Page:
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Evil Bebos Began as a Joke

Evil Bebos

Nashville’s Evil Bebos have been making a quick name for themselves and their unique architecture of noise and textures. Their tapestry comes from an adoration of Neurosis, as is expected of almost any band doing layered, dissonant orchestrations. But when Evil Bebos first began, there was no intention of being a serious band, or even writing songs; the early Evil Bebos was all improvization. “It almost started out as a joke band like ‘let’s just show up to a show and see how we can freak everybody out,’” guitarist Rob McKinney told Noisecreep of the band’s stumbling beginnings.

It was during these live experimentations that the band began to take form. “We really didn’t have music so it was a place for us to hone our craft,” says McKinney. “We got to know each other and know out instruments better.”

According to McKinney the band didn’t have some meeting and decide to begin writing actual songs and develop structure; it was natural. “I guess we kept jamming at the house and coming up with little riffs here and there and saying ‘this will go good here’ and ‘this will go good there.’”

But with two albums already out improve still plays a role in the band in the live setting. McKinney referred to their first album as “Grateful Dead improv style,” and further explained, “We had so many repetitions and the guitar parts changed with every show. We like to f— around with our songs a bit.”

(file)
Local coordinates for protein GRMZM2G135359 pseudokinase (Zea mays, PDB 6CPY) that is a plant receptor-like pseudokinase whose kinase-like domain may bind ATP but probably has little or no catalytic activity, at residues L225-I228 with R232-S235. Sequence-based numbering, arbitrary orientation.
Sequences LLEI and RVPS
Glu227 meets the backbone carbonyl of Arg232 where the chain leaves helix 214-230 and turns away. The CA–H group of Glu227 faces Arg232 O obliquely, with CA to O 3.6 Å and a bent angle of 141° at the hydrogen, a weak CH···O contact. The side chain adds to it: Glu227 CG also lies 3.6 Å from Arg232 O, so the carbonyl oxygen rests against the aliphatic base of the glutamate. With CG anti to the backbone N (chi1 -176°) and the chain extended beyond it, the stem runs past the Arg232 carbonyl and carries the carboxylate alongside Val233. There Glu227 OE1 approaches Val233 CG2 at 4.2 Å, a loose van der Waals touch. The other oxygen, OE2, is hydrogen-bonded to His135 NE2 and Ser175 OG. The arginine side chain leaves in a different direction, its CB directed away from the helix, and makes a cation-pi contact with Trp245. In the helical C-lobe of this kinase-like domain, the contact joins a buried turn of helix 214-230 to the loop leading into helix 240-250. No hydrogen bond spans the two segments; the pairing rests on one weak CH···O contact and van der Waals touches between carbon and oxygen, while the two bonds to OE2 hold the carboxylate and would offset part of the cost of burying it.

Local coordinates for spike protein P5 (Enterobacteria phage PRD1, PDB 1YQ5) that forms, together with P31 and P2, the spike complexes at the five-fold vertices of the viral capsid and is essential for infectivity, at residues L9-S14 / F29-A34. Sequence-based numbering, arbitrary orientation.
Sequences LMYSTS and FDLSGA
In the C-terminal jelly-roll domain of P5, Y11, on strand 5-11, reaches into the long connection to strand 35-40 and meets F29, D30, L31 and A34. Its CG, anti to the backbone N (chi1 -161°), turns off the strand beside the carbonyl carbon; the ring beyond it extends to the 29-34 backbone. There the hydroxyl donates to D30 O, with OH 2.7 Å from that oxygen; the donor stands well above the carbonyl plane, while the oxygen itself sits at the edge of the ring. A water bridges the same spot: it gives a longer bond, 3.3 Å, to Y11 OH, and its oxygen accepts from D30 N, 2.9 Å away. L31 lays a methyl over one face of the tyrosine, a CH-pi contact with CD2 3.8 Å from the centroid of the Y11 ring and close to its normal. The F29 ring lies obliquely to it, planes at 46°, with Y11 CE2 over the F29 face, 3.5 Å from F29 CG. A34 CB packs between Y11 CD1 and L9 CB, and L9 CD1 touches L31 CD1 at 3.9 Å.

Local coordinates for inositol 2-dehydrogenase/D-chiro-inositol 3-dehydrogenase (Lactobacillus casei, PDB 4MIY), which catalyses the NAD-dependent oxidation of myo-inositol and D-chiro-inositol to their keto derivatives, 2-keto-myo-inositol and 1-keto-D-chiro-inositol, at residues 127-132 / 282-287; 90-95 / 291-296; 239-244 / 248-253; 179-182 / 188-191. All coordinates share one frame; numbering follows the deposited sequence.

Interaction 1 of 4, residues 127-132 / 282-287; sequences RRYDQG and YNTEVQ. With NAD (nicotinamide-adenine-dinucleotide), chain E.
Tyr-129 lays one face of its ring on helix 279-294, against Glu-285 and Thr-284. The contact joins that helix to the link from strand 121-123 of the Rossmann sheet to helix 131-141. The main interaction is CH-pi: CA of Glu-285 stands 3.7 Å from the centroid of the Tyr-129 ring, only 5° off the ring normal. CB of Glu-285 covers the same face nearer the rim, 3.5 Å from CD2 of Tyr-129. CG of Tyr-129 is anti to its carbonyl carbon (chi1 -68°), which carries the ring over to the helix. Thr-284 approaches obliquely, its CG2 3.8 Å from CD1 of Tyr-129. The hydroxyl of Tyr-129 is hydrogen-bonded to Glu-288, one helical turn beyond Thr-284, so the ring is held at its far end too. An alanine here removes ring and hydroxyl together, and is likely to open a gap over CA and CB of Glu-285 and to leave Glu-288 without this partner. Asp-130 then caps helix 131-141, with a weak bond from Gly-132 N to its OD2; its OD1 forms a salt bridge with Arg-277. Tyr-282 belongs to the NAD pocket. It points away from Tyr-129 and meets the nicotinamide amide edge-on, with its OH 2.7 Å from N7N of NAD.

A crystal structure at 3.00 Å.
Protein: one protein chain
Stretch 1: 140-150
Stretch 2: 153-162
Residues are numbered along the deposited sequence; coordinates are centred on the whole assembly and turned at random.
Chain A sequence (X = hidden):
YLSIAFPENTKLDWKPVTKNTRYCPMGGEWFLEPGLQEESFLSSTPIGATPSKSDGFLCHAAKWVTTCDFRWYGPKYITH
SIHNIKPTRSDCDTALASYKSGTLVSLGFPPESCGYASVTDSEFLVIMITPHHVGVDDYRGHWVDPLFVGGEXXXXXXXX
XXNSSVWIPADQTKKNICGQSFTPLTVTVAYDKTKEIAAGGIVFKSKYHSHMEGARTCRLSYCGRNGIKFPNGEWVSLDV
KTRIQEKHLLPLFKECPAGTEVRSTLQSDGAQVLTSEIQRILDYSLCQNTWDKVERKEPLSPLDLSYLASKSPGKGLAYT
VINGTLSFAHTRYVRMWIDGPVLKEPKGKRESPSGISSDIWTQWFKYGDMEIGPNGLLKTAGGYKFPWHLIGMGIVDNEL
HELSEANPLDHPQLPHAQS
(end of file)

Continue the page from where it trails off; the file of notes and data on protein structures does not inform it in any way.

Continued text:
Already with a third album tracked, the band is beyond ready to release it. “I think the songs are much more intelligently written,” McKinney described it. “It’s not just eight minutes of one riff over and over again.”

One major change on this forthcoming album is that two members have switched roles. Bass player Corey Taylor and guitarist Chris Click traded their instruments as Click is actually a trained jazz bassist and Taylor had been writing acoustic guitar parts with McKinney for the new record. The change made sense. McKinney laughed thinking about the new material and gave a warning, “There are some Neil Young-like parts.”

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